H O U S E of L O R D S
BILLS AND HOW THEY BECOME LAW
A Bill is a draft law. It has to be approved by both Houses of
Parliament before it receives the Royal Assent and becomes an
This note describes briefly the different types of Bills and illustrates
overleaf how a Bill becomes an Act of Parliament. The chart notes
important differences between the House of Commons and the House
These are Bills of general effect and relate to public policy.
Bills may start in either House. The title of a Bill which starts
in the House of Lords is followed by the initials [HL].
Most major Bills are introduced by Ministers and are outlined
in the Queens Speech which sets out the Governments
plans for each parliamentary session. Public Bills introduced
by a backbench member are called Private Members Bills.
They must not be confused with Private Bills. Unlike in the Commons,
peers have an unrestricted right to introduce Private Members
Bills and time is normally found for them. However, because time
is limited in the Commons, few of these Bills survive unless they
command general support. They are often seen as a useful means
of testing opinion.
These Bills contain provisions which explicitly apply to only
part of the community rather than the community as a whole. Most
are local in character, promoted by bodies such as local authorities
or statutory bodies seeking special powers. Private Bills begin
in both Houses in equal numbers and procedure is broadly the same
in each. Almost all of their consideration takes place off the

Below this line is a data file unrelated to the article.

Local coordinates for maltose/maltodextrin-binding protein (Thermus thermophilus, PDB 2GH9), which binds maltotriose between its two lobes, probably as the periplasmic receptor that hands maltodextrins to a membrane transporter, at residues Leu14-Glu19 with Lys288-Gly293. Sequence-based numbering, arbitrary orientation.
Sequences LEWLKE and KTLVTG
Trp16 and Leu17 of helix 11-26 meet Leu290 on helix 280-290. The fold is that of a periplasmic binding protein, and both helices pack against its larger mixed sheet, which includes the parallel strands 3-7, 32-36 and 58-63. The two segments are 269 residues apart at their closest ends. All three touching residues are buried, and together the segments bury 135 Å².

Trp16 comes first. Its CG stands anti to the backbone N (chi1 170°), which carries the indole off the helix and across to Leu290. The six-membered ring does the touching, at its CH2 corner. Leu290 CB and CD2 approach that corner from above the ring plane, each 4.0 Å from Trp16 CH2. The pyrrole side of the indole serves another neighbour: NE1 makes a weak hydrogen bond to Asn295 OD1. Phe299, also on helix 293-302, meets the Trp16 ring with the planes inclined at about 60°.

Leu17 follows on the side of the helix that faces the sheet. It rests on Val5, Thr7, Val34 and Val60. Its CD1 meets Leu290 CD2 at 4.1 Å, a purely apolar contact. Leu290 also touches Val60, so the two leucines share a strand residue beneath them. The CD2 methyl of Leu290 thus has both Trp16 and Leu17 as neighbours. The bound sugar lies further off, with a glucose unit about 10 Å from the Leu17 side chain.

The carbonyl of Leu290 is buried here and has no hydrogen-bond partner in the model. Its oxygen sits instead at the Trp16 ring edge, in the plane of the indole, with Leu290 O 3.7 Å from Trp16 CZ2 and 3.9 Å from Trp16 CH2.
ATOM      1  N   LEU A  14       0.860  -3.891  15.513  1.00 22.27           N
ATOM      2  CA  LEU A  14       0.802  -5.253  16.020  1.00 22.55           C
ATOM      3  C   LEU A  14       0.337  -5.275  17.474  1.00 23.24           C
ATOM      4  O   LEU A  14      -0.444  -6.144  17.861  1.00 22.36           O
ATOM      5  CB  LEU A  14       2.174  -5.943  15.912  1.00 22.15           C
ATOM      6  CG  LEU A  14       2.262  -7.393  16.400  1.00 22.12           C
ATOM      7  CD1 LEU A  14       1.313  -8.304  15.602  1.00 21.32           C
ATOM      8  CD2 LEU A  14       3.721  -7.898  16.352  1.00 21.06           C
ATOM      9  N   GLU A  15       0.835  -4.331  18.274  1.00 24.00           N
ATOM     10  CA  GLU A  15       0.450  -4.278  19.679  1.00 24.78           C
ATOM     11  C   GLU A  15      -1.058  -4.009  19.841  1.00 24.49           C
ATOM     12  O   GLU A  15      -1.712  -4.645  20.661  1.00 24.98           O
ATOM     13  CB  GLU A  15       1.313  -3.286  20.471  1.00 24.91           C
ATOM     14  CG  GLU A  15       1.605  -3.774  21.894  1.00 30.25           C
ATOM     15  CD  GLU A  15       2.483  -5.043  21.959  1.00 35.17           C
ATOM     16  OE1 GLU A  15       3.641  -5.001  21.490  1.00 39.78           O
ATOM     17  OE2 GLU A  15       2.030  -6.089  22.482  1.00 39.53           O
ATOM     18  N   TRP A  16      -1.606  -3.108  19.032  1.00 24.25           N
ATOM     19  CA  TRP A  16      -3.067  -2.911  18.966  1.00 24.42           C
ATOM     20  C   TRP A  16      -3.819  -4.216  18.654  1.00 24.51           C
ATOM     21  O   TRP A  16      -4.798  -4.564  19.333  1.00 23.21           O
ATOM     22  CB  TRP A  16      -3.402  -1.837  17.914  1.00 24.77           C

floor of the House, where those whose interests are adversely
affected by a Private Bill can have their case heard by a Select
These are a cross between a Public and a Private Bill i.e. Public
Bills which affect private interests. A Hybrid Bill initially
goes through the same procedures as a Private Bill where, if petitions
are presented, it is then sent to a Select Committee; it is subsequently
treated as a Public Bill.
S T A G E S of L E G I S L A T I O N :
|First Reading |
- Formal reading out of title of the Bill
- Ordered to be printed.
|Second Reading |
- Usually two weekends after First Reading.
- Main opportunity to debate the Bill. A division represents
a direct challenge to the principle of the Bill.
Committee Stage ||R|
- Usually starts two weeks after Second
Reading and can take anything from one meeting to several months.
- Chance to vote on the detail, clause by clause.
- Amendments selected by Chairman (advised by Clerk).
- All Bills go to one of four Committee types:
(i) Committee of Whole House:- for constitutional Bills and
parts of the Finance Bill;
(ii) Standing Committee - most usual procedure. 16-50 Members,
in proportion to overall party strengths.
(iii) Select Committee [Rarely used].
(iv) Special Standing Committee [Rarely used] - has powers
to send for persons, papers and records; holds 4 sittings
and hears oral evidence in private and public.
Report Stage |
- Usually two weekends elapse between end of
Committee Stage and Report Stage.
- A further chance to consider amendments, new clauses
and, for MPs not on the Committee, to propose changes.
Third Reading |
- Usually immediately after Report Stage.
- Final chance to debate the Bill.
- A vote gives chance to show dissatisfaction with amended Bill.
- The Bill now goes to the Lords
|HOUSE OF LORDS|
First Reading ||R||